“It would have taken our small team months to wade through all this data, so this is very useful for us. And we got thousands of people interested in the science of exoplanets,” said Crossfield, a Sagan Postdoctoral Fellow at UC Santa Cruz.

K2 Mission

Crossfield’s team is using K2, the continuing mission of NASA’s Kepler spacecraft, to search for planets around red dwarf stars.

NASA Kepler Telescope

By measuring the brightness of stars, Kepler can detect the periodic dips in brightness that occur when an orbiting planet passes in front of a star. Participants in the Exoplanet Explorers project evaluate plots of K2 data to classify stars according to whether or not they show evidence of a planet.

According to team member Jessie Christiansen, an astronomer at the NASA Exoplanet Science Institute at Caltech, the four-planet system emerged as a particularly interesting discovery for the Stargazing Live hosts to showcase on the third night of the program. The four planets orbit a sun-like host star and are all “super-Earths” (larger than Earth but smaller than ice giants like Neptune), with orbital periods shorter than 12.5 days, she said. Host Brian Cox called the results “astonishing,” and Christiansen and Crossfield are preparing a paper on their findings.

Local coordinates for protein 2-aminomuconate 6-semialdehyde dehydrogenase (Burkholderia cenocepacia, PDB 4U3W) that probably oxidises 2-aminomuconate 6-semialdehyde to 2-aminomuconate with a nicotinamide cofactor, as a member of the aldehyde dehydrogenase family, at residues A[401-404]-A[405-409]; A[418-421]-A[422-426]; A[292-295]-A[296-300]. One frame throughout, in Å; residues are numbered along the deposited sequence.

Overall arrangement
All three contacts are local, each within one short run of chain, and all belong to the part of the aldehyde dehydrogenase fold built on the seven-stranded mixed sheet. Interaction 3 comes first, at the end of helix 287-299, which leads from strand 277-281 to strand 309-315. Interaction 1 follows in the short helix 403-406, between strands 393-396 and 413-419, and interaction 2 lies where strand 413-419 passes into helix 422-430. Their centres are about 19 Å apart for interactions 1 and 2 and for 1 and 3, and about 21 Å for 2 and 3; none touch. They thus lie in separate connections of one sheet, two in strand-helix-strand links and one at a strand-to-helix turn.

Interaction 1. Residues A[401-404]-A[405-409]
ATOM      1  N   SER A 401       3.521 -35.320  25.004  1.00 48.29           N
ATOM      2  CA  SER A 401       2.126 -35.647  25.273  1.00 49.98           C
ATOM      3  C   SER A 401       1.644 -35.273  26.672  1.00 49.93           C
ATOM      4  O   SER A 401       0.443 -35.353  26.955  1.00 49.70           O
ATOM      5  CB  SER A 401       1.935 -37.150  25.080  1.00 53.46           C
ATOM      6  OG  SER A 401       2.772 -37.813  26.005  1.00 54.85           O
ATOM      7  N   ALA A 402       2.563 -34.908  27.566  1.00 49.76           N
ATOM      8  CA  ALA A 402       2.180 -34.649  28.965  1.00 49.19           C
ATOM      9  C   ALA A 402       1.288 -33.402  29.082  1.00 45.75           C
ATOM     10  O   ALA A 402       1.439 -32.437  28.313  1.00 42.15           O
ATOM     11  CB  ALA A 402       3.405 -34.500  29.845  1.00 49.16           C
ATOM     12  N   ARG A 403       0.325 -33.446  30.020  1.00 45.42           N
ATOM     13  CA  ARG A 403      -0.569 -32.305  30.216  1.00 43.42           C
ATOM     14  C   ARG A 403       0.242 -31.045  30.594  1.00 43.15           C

Planet statistics

The research team is interested in gathering statistics on the abundance of different types of planets orbiting different types of stars. When astronomers began discovering planets outside our own solar system a couple of decades ago, it became apparent that Earth is not a typical planet in a typical planetary system. With enough observations, astronomers can begin to make generalizations about planetary systems throughout our galaxy.

“These observations can tell us about the typical end products of the planet formation process,” Crossfield said. So far, the candidate planets identified by Exoplanet Explorers include 44 Jupiters, 72 Neptunes, 53 super-Earths, and 15 Earth-sized planets.